By Nick Butler at the Main Press Centre in Incheon

Hong Un-Jong celebrates after her gold medal on the vault ©AFP/Getty ImagesGymnast Hong Un-jong earned the first North Korean gold in a sport other than weightlifting today on the sixth day of action at the Asian Games, defeating 39-year-old Uzbek Oksana Chusovitina in the women's vault final.

The Beijing 2008 Olympic champion, Hong was always the favourite to winner but the presence of the evergreen Chusovitina, who started her career representing the Soviet Union at the 1991 World Championships, when most of her rivals today were not even born.

Hong was two at the time.

Chusovitina won gold at Barcelona 1992 Unified Team following the Soviet break-up, and then competed for Uzbekistan before obtaining German citizenship in 2006, only to switch back to the Asian country after London 2012.

Battling the effects of debilitating foot injury sustained during training, she opted to forgo the all-round event here and instead focus all of her energy on the vault.

Despite visibly limping, she performed well, setting a mark of 14.750 that was surpassed only by Hong, who produced two superb vaults to win with a combined total of 15.349 and end a barren period in which she has struggled to win major titles on the international stage.

Vietnamese Thi Ha Thanh Phan took the final place on the podium with a score of 14.683.

While the political significance of the North Korean victory added extra spice, the day's final word went to the Uzbek, who afterwards declared that "age is just a number" and that she is still competing out of sheer love for the sport.

"I hope to make my seventh Olympic game in Rio de Janeiro [2016]," she added.

Elsewhere, there were titles shared around on the first day of gymnastics apparatus finals, with London 2012 Olympic champion, Zou Kai of China winning on the floor and Masayoshi Yamamoto of Japan triumphing on the vault, with before two further Chinese titles, courtesy of Yao Jinnan on the uneven bars and Liao Junnin on the rings.

Zou Kai produced a dominant performance to win on the floor and claim one of three gymnastics titles for China ©Getty ImagesZou Kai produced a dominant performance to win on the floor and claim one of three gymnastics titles for China ©Getty Images

Different nations also succeeded in the pool, where Singapore's Joseph Schooling converted his Commonwealth Games silver into Asian Games gold in the 100 metres butterfly, before Kazakhstan's Dmitry Baladin won for the second night in a row, this time in the 100m breaststroke

But there was also more of the same, with Shen Duo winning her fourth gold medal of the Games for China in the 200m freestyle before Kosuke Hagino did likewise, leading Japan to success in the 4x100m freestyle relay.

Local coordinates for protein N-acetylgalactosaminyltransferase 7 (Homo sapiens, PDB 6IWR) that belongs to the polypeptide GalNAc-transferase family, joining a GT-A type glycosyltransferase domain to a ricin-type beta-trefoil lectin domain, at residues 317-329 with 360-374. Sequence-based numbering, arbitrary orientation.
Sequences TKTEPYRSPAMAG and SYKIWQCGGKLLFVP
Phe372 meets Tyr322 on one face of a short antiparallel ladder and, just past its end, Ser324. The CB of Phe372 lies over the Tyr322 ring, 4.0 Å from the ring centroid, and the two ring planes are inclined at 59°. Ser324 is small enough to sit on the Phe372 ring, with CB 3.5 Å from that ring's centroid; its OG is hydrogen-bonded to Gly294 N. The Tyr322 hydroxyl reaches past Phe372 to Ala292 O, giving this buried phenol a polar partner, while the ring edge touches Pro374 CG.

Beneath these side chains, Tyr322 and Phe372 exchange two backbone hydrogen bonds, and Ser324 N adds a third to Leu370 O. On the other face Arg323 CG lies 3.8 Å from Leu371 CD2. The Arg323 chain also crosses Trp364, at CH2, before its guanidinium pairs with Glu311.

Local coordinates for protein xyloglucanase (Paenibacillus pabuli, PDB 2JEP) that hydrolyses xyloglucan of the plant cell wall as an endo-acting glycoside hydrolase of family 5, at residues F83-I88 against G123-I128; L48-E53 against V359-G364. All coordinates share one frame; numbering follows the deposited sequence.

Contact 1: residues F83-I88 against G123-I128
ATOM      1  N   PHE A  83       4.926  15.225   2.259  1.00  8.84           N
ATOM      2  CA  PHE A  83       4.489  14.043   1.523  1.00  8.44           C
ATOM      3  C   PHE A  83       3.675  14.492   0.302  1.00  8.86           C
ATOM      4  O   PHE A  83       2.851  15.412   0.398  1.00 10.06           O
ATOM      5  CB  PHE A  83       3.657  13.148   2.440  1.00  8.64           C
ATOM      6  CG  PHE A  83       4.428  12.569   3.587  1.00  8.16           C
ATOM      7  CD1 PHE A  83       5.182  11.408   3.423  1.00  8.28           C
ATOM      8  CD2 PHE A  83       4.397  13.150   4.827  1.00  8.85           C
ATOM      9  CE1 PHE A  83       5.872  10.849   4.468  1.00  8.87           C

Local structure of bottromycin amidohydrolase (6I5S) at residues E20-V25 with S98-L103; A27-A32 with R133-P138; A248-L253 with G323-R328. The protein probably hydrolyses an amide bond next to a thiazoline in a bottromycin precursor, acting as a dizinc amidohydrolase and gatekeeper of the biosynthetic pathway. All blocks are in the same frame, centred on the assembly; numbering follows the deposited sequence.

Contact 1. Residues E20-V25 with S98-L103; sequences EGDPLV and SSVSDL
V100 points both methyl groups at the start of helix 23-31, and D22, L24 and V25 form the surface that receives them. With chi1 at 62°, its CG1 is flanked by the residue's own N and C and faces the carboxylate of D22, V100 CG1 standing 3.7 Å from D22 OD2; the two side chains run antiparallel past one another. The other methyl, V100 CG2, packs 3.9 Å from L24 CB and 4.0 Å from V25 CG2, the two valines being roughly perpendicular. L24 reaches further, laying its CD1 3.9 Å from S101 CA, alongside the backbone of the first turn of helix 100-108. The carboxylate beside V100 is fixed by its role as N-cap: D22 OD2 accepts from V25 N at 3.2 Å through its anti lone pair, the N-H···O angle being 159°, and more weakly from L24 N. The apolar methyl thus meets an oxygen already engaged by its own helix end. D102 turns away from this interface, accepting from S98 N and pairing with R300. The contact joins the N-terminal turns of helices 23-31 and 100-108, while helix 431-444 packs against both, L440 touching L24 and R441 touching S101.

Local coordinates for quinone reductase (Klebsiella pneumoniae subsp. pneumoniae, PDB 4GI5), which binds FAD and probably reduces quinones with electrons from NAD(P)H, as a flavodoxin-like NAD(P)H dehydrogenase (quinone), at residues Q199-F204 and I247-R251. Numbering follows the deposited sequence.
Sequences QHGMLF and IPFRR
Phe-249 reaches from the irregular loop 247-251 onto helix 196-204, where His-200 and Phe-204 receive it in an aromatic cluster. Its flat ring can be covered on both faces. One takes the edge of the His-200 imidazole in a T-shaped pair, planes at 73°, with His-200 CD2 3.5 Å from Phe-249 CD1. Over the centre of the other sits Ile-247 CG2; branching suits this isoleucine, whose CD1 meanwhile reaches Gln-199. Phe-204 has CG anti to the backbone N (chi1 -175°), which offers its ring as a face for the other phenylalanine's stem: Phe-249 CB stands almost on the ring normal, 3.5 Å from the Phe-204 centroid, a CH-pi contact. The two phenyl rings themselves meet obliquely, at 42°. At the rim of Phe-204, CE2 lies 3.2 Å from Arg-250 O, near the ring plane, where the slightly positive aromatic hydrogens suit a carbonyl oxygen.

It was China's day yet again elsewhere, as the nation won its 100th medal and its 50th gold before continuing to win, a steamroller that has no intention of ever stopping. 

As well as four more titles in the pool, they won five in wushu, four in rowing, two in weightlifting and one in the women's round-robin water polo competition

South Korea also had a good day to maintain second place on the table, with two more team fencing victories supplemented by three wins in shooting, as well as one each in wushu and rowing, while an emphatic baseball victory over Taiwan added further cause for celebration.

Taiwan and Kazakhstan won team tennis titles on a day where the weather dazzled as much as the action ©Getty ImagesTaiwan and Kazakhstan won team tennis titles on a day where the weather dazzled as much as the action ©Getty Images

While most of the medals were won in a frantic later afternoon and early evening period, the day was dictated by the two tennis team competitions, taking place under stormy skies on the first day of the Games on which rain fell.

Rain was never too heavy for action to be seriously affected but added to the drama as Taiwan held off a Chinese fightback to win a six-hour epic women's final before Kazakhstan overcame the same opponents in the men's event. 

This showed that occasionally China can be beaten but, as they recovered from each defeat with a flurry of victories elsewhere, there remains no doubt who the top dog is in Asian and, perhaps, even world sport.

Evidence of this was provided by the fact they have qualified for the semi-finals in women's cricket, a sport in which they have virtually no heritage, as they are joined in the last four by the three more established nations of Pakistan, Sri Lanka and Bangladesh. 

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